Carnegie Library asks residents what they want in a library
Knoxville wants a library within
safe walking distance for children
"Most of our funding is shrinking," said Mary Frances Cooper, deputy director of Carnegie Library of Pittsburgh, of the need to merge.
Thanks to a capital campaign which raised $57 million to build new libraries, she said, there is money for a new local library. A new library in East Liberty opened that week.
The question for the Hilltop, she said, is "can we provide a great library here?"
She has been talking to local officials about the issue, including city council members Natalia Rudiak and Bruce Kraus; state senators Wayne Fontana and Jay Costa; and state representatives Harry Readshaw and Jake Wheatley.
She also made presentations before local groups such as the Hilltop Economic Development Corporation, Upper Knoxville Block Watch, Mount Oliver Borough Council, Bon Air Civic Association, Overbrook Community Council, Hilltop Alliance, and Carrick Community Council.
Seeing as no property has been secured for the new building, residents were asked to make suggestions and add their input to the acquisition process.
Among the chief concerns expressed by residents, she said, is ensuring that the new building is within safe walking distance for children, and that there is adequate parking.
There is also concern about the future of the library buildings once they are vacated.
To a question of whether there is money to build new buildings but none to operate them, Ms. Cooper said yes. Legally, money raised in a capital campaign can only be used for the buildings or the money is taken away.
Mr. Kraus, who was in attendance, said the challenge is to find ways to keep the operating money coming into the library system.
He also said he would be heading a bus tour in two days of the new library on Federal Street.
"It's pretty magnificent," he said of the facility.
Mary Monaghan, assistant director of Neighborhood Libraries, asked attendees, "What do you like about this place?"
The responses included: the staff, "which makes you feel welcome;" the variety of activities and materials, such as computers, and other resources for children; programs for youngsters; book club; wireless network; celebration to promote books; the unique architecture; good resource center with newspapers and magazines; safe place; the feeling of "I belong here;" and, that children can come there after school.
To what attendees would change, they responded: parents using the library as a babysitting service; a wider selection of books, music, DVDs, especially for teens; addition of air conditioning; handicap accessibility; too much noise pollution from Brownsville Road; not an attractive building from the outside; needs free parking spots; expand hours of operation, especially Friday evenings and after 5 p.m .; and add paintings to the blank walls.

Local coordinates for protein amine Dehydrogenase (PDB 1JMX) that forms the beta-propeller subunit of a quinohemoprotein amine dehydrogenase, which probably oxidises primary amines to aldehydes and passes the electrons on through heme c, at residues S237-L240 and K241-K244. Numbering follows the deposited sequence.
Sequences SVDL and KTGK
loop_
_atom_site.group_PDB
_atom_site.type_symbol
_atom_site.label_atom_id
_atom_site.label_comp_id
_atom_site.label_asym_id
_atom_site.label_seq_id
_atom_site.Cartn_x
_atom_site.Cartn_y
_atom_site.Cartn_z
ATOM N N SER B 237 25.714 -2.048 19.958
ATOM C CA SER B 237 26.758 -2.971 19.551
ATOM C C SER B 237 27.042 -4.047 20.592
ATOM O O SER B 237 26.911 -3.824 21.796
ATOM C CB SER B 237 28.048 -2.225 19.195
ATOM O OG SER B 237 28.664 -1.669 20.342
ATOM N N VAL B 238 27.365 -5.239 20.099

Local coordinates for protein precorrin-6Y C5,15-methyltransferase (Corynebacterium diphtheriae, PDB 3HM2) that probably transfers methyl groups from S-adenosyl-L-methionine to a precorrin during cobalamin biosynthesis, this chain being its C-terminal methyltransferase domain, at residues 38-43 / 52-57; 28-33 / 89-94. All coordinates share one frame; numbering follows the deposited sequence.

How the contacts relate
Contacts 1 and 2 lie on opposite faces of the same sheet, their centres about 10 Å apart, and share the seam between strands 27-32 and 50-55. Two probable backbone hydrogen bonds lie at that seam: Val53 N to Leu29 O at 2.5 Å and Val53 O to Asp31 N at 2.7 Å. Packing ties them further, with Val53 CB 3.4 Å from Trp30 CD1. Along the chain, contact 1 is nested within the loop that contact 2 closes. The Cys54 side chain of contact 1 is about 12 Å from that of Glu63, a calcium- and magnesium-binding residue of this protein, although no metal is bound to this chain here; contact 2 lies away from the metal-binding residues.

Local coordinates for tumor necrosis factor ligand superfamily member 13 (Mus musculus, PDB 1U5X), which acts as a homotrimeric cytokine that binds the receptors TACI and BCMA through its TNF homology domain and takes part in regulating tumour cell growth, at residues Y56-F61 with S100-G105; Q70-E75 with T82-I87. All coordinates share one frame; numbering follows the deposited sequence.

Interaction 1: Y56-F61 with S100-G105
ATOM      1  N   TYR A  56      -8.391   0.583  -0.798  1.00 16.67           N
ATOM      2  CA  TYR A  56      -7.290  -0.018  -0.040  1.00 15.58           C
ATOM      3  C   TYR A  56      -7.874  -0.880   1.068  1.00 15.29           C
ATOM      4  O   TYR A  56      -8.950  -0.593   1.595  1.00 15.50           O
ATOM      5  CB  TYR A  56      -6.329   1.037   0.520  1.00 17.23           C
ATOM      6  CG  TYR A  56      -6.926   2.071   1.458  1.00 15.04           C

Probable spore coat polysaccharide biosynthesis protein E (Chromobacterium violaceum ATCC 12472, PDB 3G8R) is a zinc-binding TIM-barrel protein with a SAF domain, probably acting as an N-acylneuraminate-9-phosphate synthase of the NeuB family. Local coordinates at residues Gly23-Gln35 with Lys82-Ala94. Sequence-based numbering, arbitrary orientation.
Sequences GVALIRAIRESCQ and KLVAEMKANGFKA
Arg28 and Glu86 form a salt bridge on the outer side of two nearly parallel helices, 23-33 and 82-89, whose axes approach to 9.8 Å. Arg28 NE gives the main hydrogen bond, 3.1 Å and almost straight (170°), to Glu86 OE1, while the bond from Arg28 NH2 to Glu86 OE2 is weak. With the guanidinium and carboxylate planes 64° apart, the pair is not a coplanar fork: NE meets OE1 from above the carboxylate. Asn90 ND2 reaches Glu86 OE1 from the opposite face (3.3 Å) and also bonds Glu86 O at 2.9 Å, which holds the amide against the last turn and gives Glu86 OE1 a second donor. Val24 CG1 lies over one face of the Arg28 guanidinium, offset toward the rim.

Branch manager Suzy Waldo said Knoxville and Carrick libraries are about one-and-a-quarter mile apart, or 14 blocks.
When attendees were asked to mark a map of where they would like the new library building to be within the 14 blocks, most marked the area near the current Knoxville branch.
To a question of how big a building library officials are interested in, Ms. Cooper said from 10,000- to 12,000 sq. ft. The Knoxville branch is currently 9,000 sq. ft.
To a question if expanding the current building is an option, she said it would be if that was the issue. Instead, the issue is combining two branches into one.
Ms. Cooper concluded by saying the library system will be hosting community conversations on the issue on Sept. 18-20.
Mr. Kraus concluded by saying "change is always difficult," and hoped everyone would keep an open mind.
He said as a boy, the Zone 3 police station was across from his home, and its familiarity became part of his childhood. When it was recently relocated to East Warrington Ave ., it was difficult for him.
"But ultimately I had to let it go," he said.
After the meeting, attendee Jason Kottler, of Mt. Oliver, said he walks to the Knoxville Library to borrow books as he likes the selection.
He said he would prefer to keep both branches, but if a move is made, he wants an easily accessible site.
Janice Taylor, of Arlington, walks to the Knoxville branch about twice a week with her grandchildren. While she likes the DVDs and magazines the best, her grandchildren mostly use the computers.
If the new building is too far, she will have to take a bus and pay fares for herself and the grandchildren, which would become costly.
Vida Snow, of Knoxville, who lives across the street from the library, said she has frequented the facility since she was five years old.
She and her mother stop in once or twice a week. Ms. Snow likes the selection of craft and cookbooks, and the DVDs.
"I really wish it would just stay where it is," she said.